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Frydenberg sets coalition on election path

Treasurer Josh Frydenberg has laid the groundwork for the coalition’s re-election bid, promising lower fuel prices and cash to ease cost-of-living pressures in his fourth budget.

Revealing a halving of the fuel excise and a one-off $420 tax offset for 10 million low and middle income earners, Mr Frydenberg boasted Australia’s economic recovery from COVID-19 was “leading the world”.

“This is not a time to change course,” he told parliament, ahead of an expected May election which polls show Labor should win.

“This is a time to stick to our plan … a plan for a strong economy and a stronger future.”

The budget also included a one-off $250 payment to be delivered within weeks to six million pensioners, carers, veterans, job seekers, eligible self-funded retirees and concession card holders.

A further measure will mean people will need fewer scripts before they are eligible for free or further discounted medicines.

Small businesses will get a tax deduction for training their employees and investing in new technologies like web design and cyber security.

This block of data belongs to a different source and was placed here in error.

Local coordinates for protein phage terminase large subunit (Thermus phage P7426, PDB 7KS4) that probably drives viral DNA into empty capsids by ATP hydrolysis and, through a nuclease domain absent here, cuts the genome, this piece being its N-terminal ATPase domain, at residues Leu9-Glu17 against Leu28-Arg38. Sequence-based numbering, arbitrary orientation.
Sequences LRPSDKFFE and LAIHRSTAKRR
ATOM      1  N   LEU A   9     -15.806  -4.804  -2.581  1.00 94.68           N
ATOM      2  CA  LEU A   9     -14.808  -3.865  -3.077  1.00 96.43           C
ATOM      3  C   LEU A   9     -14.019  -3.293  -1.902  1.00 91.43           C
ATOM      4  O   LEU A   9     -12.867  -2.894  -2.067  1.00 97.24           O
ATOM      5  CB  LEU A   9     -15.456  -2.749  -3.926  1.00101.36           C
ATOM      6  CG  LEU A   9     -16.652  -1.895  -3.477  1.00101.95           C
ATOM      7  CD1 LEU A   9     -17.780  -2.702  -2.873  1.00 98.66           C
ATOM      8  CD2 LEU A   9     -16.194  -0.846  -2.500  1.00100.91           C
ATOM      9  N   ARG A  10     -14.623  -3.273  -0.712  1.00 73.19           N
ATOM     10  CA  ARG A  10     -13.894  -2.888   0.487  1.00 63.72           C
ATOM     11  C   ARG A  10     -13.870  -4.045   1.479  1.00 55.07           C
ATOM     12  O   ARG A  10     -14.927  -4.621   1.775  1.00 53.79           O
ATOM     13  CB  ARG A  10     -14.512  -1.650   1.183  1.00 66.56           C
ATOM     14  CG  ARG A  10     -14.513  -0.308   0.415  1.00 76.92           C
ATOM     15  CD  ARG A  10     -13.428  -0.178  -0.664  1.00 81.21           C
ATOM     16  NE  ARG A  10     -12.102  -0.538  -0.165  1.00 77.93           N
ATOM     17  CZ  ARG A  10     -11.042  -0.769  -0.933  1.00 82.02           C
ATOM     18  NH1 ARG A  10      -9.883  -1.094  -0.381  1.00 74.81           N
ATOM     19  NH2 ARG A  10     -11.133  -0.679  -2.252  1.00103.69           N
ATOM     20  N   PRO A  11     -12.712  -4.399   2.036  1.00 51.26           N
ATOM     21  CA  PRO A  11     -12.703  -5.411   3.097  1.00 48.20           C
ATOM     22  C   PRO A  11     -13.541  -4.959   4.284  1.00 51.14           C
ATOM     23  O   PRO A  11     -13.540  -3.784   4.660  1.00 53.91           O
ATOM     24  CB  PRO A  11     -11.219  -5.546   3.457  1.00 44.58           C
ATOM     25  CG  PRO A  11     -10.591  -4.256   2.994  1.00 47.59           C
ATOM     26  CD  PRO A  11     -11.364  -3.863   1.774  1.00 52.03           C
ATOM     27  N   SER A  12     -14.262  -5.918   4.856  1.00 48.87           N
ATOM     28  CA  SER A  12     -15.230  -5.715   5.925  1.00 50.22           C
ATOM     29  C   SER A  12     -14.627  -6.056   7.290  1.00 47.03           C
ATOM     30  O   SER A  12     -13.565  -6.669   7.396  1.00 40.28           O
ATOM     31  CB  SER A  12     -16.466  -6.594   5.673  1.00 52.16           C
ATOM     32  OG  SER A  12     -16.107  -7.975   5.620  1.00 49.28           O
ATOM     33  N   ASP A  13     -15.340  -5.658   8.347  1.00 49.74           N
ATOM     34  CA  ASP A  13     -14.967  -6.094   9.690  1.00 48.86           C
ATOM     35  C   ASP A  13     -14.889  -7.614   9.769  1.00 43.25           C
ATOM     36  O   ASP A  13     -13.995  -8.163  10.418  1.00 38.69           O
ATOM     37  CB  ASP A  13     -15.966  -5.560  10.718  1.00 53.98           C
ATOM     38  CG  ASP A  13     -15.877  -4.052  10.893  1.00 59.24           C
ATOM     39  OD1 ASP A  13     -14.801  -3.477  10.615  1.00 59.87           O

New apprentices will be encouraged with $5000 payments and up to $15,000 in wage subsidies for employers.

With Russia deploying cyber warfare alongside its invasion of Ukraine, the government revealed a $9.9 billion spend on the Australian Signals Directorate to put more computer professionals on the frontline.

The funding comes alongside a $38 billion boost in the defence workforce.

Mr Frydenberg said the government was spending responsibly, with the budget deficit of $78 billion in 2022/23 narrowing to $43.1 billion in 2025/26.

Easing the pressure is the forecast jobless rate of 3.75 per cent, which is putting a lid on welfare spending.

Shadow treasurer Jim Chalmers said it was a “ploy for an election, not a plan for a better future”.

“While inflation has risen to 4.25 per cent, real wages are going backwards 1.5 per cent this year – more than the 0.25 per cent the last budget anticipated,” he said.

“This will leave the average Australian worker $1355 worse off.”

Labor leader Anthony Albanese will deliver a detailed budget reply on Thursday.

Peak welfare group ACOSS said the budget ignored the nation’s biggest challenges – poverty, inequality and climate change.

“Whilst we welcome people on JobSeeker and Youth Allowance receiving the $250 bonus payment, when you live on $46 a day this payment will help for a week – but how do you pay the next week’s rent?” chief Cassandra Goldie said.

Business Council chief Jennifer Westacott said the budget’s allowance for more skilled migrants and $7 billion in skills and training would go a long way to addressing handbrakes on the economy.

Ai Group chief Innes Willox warned the budget did not make any headway on structural problems like tax reform and low levels of business investment, which he hoped could be addressed in the lead-up to the election.

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